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The Democratic Strategist

Political Strategy for a Permanent Democratic Majority

“Keynotes” and Other Convention Ghosts

As a student of, and frequent worker-bee at, national party conventions, I’m a bit amused by the small controversy aroused by Mark Warner’s selection as “keynote speaker” for the upcoming Democratic gathering in Denver. In part, I suppose, because of the deserved fame of Barack Obama’s “keynote address” in 2004, Warner’s selection to deliver a featured Tuesday night speech is being kicked around as a sign of Warner’s presidential future, or as a good or a bad thing depending on your opinion of the Virginian’s oratorical skills and messaging.
That’s all well and good, but does the “keynote” designation really mean as much as it used to?
Traditionally, when conventions were actually deliberative in nature, the “keynote” address, invariably held on the first night of the event, was a brief, guaranteed moment of rousing party unity before delegates moved on to more potentially divisive discussions revolving around rules, platform planks, and candidates. It was the one time you could be sure that the convention was focused outward, towards the hated partisan enemy, rather than inward, toward the party’s own issues.
Nowadays, there can be multiple keynote addresses (there were officially three at the 1992 Democratic convention) or none at all (as in the 2000 GOP convention). They can occur at almost any juncture, and the tone of the keynote isn’t necessarily different from that of any other convention speech. Obama’s 2004 effort, for example, certainly wasn’t the slash-and-burn partisan diatribe of keynotes past.
“Keynote addresses” aren’t the only anachronistic features of contemporary party conventions, of course. The central moment in every convention, the presidential “acceptance speech,” was once (prior to 1932, when FDR became the first major-party nominee to actually appear at the convention) delivered offsite, weeks and even months after the formal nomination was made. Going back even further, the “acceptance” was traditionally a published letter rather than a speech, which sometimes made “acceptance” conditional on rejection of certain planks in the party platform (most famously George B. McClellan’s rejection of the Civil War “peace plank” in the 1864 Democratic platform).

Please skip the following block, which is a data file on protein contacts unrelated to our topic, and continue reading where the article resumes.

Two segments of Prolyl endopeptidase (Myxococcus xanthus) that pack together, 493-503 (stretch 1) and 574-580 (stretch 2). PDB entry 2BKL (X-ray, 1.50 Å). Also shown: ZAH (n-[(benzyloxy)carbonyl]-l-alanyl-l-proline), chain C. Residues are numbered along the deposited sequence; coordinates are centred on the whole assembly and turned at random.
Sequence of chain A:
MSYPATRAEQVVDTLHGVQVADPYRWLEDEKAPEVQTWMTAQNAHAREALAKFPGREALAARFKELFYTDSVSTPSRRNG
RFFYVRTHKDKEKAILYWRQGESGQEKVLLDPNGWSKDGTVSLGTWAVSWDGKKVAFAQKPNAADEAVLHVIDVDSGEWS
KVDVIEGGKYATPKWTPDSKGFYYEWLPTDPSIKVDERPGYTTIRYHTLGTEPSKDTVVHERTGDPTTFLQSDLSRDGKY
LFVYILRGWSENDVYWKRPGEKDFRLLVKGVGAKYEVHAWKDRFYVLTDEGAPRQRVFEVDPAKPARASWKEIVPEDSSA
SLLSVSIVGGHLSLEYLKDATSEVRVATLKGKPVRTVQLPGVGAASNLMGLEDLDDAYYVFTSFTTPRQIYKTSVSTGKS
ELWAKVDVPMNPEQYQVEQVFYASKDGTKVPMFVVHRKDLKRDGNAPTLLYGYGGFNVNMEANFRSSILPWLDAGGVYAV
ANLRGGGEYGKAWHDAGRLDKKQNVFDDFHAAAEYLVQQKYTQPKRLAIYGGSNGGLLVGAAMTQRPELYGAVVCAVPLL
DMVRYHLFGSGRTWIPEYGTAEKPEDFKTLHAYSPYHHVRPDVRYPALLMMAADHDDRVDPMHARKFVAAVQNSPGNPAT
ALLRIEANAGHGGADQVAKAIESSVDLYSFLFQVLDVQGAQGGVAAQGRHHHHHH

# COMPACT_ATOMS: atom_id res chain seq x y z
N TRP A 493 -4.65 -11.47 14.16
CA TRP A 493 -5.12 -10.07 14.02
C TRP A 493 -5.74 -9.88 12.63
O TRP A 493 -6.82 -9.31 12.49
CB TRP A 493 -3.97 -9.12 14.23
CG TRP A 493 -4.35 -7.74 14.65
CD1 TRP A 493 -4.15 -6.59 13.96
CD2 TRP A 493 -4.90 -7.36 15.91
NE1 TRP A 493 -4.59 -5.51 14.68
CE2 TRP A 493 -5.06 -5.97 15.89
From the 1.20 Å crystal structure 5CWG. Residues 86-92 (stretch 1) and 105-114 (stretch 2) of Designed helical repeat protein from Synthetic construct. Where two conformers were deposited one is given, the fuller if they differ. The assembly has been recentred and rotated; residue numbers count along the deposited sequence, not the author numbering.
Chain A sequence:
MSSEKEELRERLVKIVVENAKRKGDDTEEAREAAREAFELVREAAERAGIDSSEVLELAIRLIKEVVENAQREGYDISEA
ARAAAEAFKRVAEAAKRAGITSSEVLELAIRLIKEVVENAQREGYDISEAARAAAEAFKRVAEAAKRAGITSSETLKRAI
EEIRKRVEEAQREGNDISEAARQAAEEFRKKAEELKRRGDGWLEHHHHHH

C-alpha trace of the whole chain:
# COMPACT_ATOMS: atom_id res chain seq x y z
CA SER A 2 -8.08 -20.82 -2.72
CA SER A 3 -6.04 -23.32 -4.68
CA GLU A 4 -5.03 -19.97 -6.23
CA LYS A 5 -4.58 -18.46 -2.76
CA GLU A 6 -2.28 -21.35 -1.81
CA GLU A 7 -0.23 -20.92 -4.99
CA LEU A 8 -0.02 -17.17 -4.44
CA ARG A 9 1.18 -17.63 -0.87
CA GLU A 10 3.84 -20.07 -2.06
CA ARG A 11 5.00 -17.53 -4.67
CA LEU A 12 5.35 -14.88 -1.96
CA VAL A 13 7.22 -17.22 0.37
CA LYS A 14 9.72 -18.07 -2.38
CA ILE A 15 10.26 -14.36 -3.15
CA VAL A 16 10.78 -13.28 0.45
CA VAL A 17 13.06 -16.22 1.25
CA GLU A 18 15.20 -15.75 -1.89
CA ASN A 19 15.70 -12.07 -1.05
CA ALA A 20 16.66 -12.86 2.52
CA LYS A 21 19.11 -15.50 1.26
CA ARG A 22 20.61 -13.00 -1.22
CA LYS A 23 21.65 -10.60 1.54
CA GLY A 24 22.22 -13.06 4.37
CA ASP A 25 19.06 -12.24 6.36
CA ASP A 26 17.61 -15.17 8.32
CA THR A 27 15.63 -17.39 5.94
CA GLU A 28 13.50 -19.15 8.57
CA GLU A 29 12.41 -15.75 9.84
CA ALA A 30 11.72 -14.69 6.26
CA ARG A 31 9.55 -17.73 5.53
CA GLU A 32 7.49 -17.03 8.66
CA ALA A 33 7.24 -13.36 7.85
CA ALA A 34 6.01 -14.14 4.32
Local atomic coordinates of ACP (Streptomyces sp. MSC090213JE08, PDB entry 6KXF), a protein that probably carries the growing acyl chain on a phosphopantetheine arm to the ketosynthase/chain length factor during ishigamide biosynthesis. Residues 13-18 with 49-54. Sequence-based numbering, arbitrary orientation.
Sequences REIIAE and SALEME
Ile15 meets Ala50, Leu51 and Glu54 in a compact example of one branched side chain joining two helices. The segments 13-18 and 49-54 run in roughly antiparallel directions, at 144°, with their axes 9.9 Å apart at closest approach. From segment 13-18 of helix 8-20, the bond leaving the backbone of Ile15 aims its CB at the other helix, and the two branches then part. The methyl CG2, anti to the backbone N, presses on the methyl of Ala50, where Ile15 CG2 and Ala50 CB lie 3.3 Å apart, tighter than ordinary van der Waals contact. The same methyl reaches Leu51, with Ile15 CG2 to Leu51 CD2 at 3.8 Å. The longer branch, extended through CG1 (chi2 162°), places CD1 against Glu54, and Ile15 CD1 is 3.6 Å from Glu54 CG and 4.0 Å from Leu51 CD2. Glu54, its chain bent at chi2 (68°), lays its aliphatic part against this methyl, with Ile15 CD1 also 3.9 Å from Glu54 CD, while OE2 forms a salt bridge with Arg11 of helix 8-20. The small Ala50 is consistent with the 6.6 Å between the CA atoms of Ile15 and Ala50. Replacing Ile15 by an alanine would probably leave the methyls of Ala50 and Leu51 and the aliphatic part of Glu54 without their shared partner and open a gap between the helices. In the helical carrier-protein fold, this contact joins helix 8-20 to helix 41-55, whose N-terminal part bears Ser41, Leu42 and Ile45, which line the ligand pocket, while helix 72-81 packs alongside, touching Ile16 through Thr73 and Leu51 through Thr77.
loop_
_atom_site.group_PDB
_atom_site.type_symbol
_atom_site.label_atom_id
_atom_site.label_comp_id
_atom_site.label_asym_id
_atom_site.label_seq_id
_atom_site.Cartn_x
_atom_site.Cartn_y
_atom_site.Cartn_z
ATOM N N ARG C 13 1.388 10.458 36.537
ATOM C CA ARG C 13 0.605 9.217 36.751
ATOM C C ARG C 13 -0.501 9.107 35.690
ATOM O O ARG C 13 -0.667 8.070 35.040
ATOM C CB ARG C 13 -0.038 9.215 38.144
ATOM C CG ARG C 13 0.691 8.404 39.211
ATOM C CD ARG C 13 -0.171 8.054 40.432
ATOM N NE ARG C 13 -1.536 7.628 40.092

None of this history matters a great deal, other than to remind us that the structure and terminology of national party conventions remain haunted by the ghosts of conventions long past. That’s even true of the central organizing principle of conventions: the idea that they should primarily consist of speeches–increasingly redundant in this era of message discipline and centralized vetting–by hundreds of politicians.
I’ll have more to say about that in an upcoming New Republic piece on the future of conventions. But no no one should hyperventilate over the selection of a particular speaker to deliver a particular “address.”

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